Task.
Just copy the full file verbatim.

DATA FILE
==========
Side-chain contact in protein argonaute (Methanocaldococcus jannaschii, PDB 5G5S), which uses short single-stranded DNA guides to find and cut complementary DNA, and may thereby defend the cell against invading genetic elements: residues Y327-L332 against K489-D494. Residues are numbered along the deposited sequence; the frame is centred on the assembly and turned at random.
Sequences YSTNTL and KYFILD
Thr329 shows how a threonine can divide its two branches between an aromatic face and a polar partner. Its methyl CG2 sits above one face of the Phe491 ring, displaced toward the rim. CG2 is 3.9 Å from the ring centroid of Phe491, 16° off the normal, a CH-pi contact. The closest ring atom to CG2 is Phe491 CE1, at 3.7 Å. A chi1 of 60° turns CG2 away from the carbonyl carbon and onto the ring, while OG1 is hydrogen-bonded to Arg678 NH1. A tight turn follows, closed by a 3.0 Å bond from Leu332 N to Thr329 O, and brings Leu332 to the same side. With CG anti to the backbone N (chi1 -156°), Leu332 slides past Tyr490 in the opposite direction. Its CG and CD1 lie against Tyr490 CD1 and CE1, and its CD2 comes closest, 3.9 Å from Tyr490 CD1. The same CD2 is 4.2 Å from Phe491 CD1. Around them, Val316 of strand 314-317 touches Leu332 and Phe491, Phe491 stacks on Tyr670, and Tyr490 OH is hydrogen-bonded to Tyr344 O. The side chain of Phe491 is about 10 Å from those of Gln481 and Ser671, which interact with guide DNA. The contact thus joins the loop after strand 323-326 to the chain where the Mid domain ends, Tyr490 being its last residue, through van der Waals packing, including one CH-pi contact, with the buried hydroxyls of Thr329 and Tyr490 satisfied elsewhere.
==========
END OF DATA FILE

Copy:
Side-chain contact in protein argonaute (Methanocaldococcus jannaschii, PDB 5G5S), which uses short single-stranded DNA guides to find and cut complementary DNA, and may thereby defend the cell against invading genetic elements: residues Y327-L332 against K489-D494. Residues are numbered along the deposited sequence; the frame is centred on the assembly and turned at random.
Sequences YSTNTL and KYFILD
Thr329 shows how a threonine can divide its two branches between an aromatic face and a polar partner. Its methyl CG2 sits above one face of the Phe491 ring, displaced toward the rim. CG2 is 3.9 Å from the ring centroid of Phe491, 16° off the normal, a CH-pi contact. The closest ring atom to CG2 is Phe491 CE1, at 3.7 Å. A chi1 of 60° turns CG2 away from the carbonyl carbon and onto the ring, while OG1 is hydrogen-bonded to Arg678 NH1. A tight turn follows, closed by a 3.0 Å bond from Leu332 N to Thr329 O, and brings Leu332 to the same side. With CG anti to the backbone N (chi1 -156°), Leu332 slides past Tyr490 in the opposite direction. Its CG and CD1 lie against Tyr490 CD1 and CE1, and its CD2 comes closest, 3.9 Å from Tyr490 CD1. The same CD2 is 4.2 Å from Phe491 CD1. Around them, Val316 of strand 314-317 touches Leu332 and Phe491, Phe491 stacks on Tyr670, and Tyr490 OH is hydrogen-bonded to Tyr344 O. The side chain of Phe491 is about 10 Å from those of Gln481 and Ser671, which interact with guide DNA. The contact thus joins the loop after strand 323-326 to the chain where the Mid domain ends, Tyr490 being its last residue, through van der Waals packing, including one CH-pi contact, with the buried hydroxyls of Thr329 and Tyr490 satisfied elsewhere.